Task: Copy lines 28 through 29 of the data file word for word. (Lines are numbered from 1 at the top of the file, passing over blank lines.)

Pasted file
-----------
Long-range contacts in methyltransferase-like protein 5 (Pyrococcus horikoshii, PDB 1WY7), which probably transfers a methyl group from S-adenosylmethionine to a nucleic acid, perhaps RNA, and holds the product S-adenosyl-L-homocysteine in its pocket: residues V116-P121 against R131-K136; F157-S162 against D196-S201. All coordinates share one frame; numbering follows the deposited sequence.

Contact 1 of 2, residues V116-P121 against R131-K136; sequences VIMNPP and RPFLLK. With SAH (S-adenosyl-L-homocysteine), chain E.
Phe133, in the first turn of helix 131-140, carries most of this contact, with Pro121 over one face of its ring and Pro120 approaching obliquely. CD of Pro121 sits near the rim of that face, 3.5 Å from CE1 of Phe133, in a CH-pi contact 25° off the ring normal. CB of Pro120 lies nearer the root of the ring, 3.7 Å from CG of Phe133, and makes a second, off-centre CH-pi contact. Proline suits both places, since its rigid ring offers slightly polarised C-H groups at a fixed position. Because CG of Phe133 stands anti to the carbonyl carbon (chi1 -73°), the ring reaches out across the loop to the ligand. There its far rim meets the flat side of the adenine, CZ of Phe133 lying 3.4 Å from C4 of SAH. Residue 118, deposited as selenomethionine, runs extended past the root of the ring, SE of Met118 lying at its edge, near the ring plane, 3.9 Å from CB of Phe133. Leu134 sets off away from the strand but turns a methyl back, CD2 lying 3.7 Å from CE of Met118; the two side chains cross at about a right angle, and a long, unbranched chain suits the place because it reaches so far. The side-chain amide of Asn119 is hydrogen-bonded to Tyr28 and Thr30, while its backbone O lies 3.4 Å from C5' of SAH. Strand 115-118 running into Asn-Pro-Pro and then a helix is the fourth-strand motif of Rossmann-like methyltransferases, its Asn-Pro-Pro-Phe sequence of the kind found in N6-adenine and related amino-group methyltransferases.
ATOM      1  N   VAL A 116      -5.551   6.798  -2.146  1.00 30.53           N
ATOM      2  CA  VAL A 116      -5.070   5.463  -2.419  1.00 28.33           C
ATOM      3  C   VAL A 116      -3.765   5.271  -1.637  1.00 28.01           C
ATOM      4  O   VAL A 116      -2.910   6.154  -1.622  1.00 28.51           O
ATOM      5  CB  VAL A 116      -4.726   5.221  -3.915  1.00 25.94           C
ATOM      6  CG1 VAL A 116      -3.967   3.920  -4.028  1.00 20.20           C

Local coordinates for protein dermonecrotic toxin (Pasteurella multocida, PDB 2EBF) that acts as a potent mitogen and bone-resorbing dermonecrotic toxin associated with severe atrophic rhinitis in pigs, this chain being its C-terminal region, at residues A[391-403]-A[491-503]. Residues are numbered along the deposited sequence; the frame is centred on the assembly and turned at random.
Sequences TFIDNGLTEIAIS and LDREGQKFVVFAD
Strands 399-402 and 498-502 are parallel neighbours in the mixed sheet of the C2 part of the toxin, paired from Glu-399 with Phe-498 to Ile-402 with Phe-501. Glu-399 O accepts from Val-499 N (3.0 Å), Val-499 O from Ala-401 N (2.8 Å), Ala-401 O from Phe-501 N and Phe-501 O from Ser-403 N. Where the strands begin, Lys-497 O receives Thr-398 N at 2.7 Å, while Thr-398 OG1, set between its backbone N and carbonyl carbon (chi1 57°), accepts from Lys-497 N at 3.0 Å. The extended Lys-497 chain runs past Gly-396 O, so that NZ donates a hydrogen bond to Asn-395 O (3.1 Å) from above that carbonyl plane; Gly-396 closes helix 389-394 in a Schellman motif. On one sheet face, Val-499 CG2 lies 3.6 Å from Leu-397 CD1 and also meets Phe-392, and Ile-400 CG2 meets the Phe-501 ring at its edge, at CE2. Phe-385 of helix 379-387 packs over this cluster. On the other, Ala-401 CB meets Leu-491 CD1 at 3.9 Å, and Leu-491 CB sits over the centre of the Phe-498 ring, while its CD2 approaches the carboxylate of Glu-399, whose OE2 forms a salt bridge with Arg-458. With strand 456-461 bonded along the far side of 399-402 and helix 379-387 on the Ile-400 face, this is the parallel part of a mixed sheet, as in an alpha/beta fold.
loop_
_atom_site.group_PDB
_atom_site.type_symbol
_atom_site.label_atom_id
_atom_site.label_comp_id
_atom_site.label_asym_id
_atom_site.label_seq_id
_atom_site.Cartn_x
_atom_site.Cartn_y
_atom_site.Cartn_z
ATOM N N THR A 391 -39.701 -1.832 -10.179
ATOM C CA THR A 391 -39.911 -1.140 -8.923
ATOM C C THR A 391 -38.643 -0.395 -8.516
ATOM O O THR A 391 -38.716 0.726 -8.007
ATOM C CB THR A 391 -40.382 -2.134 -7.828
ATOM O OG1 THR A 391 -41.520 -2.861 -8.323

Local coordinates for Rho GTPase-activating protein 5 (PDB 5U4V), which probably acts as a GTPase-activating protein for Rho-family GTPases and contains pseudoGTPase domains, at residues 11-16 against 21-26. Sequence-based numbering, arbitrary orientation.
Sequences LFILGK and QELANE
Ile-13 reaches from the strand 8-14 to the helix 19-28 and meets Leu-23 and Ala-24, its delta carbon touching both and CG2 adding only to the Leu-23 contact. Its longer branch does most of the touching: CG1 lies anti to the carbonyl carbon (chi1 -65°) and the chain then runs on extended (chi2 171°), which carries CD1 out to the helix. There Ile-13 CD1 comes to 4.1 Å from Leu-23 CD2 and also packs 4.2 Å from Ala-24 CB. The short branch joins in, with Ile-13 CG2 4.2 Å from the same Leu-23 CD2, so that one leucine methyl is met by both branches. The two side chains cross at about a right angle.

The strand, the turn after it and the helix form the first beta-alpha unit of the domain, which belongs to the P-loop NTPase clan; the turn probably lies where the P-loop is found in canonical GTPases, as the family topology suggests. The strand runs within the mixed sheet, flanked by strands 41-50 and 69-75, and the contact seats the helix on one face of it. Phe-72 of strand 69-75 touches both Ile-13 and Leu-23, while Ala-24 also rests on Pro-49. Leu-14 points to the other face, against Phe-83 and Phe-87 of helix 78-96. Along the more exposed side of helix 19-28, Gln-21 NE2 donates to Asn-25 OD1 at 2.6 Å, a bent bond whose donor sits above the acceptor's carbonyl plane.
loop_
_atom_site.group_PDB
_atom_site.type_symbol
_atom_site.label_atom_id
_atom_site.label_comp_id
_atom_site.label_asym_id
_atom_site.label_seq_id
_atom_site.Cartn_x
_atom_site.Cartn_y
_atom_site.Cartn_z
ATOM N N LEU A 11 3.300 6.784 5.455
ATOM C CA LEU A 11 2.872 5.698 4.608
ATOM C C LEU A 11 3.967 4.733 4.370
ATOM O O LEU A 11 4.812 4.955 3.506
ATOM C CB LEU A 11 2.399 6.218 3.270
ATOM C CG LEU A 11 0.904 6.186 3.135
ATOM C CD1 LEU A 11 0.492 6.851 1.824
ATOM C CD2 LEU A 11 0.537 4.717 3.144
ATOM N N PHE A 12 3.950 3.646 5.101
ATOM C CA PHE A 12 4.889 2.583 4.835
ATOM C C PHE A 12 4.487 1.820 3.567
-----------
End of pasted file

ATOM O OG1 THR A 391 -41.520 -2.861 -8.323

Local coordinates for Rho GTPase-activating protein 5 (PDB 5U4V), which probably acts as a GTPase-activating protein for Rho-family GTPases and contains pseudoGTPase domains, at residues 11-16 against 21-26. Sequence-based numbering, arbitrary orientation.